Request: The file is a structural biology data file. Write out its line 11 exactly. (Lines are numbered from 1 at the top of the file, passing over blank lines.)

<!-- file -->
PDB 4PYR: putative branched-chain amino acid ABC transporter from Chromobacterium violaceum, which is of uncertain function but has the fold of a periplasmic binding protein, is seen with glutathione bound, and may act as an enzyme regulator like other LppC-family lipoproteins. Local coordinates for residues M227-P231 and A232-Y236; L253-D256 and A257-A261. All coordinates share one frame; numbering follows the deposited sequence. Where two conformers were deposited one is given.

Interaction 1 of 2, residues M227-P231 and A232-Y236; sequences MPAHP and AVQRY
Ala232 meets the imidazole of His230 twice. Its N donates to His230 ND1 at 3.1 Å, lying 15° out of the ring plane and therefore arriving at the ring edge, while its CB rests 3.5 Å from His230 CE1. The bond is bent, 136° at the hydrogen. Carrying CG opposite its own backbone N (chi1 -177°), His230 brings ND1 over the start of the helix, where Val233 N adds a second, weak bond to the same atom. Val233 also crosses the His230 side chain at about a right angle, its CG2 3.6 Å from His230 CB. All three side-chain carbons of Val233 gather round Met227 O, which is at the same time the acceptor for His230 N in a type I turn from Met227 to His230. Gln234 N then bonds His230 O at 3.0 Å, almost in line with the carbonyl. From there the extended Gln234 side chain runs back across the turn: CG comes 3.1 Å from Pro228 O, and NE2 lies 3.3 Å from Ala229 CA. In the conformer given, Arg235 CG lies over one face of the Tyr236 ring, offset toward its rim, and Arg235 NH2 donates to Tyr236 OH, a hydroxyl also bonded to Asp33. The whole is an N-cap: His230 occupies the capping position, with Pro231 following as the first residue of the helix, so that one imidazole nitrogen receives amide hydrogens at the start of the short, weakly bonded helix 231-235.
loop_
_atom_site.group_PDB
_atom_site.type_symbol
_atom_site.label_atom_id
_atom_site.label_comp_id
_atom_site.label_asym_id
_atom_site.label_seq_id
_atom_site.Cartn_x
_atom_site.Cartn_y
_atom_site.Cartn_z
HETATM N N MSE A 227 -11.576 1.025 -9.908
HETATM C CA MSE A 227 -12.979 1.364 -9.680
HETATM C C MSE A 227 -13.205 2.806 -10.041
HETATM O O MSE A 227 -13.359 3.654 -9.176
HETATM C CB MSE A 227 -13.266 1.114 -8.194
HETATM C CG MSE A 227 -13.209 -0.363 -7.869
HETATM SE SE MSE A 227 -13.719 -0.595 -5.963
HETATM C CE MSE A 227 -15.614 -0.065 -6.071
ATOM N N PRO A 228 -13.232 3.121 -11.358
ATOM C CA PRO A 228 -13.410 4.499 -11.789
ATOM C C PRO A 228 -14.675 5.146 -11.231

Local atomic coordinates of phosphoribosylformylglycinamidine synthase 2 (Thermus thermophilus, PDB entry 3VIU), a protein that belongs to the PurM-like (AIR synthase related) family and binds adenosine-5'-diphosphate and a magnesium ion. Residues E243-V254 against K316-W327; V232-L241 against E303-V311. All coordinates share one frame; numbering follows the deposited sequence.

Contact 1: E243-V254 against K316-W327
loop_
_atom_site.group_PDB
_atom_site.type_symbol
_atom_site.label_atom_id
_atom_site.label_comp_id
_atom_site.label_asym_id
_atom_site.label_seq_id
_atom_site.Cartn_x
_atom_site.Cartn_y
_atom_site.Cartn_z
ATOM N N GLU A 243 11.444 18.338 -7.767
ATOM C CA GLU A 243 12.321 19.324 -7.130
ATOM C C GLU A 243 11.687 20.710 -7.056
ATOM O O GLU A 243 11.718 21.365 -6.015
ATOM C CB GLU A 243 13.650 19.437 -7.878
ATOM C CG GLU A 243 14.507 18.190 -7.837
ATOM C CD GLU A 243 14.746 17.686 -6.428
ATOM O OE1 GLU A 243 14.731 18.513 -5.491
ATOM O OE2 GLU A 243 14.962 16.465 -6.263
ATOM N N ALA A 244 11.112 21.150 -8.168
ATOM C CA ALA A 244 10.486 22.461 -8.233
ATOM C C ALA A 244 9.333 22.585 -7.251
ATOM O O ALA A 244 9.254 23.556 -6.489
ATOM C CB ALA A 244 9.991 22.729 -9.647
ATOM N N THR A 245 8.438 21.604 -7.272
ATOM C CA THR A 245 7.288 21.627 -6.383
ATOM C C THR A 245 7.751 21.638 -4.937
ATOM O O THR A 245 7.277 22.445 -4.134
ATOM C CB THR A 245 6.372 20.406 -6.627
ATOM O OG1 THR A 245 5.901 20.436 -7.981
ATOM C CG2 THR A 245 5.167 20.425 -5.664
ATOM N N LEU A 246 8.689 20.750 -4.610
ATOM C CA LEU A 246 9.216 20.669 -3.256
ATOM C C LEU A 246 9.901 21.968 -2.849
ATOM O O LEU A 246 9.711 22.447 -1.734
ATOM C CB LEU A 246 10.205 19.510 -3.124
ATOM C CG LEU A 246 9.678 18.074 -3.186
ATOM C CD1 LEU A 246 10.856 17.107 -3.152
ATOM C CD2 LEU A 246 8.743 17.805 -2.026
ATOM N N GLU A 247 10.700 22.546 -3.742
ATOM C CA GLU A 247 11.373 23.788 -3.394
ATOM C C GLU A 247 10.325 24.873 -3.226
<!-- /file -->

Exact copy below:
_atom_site.Cartn_x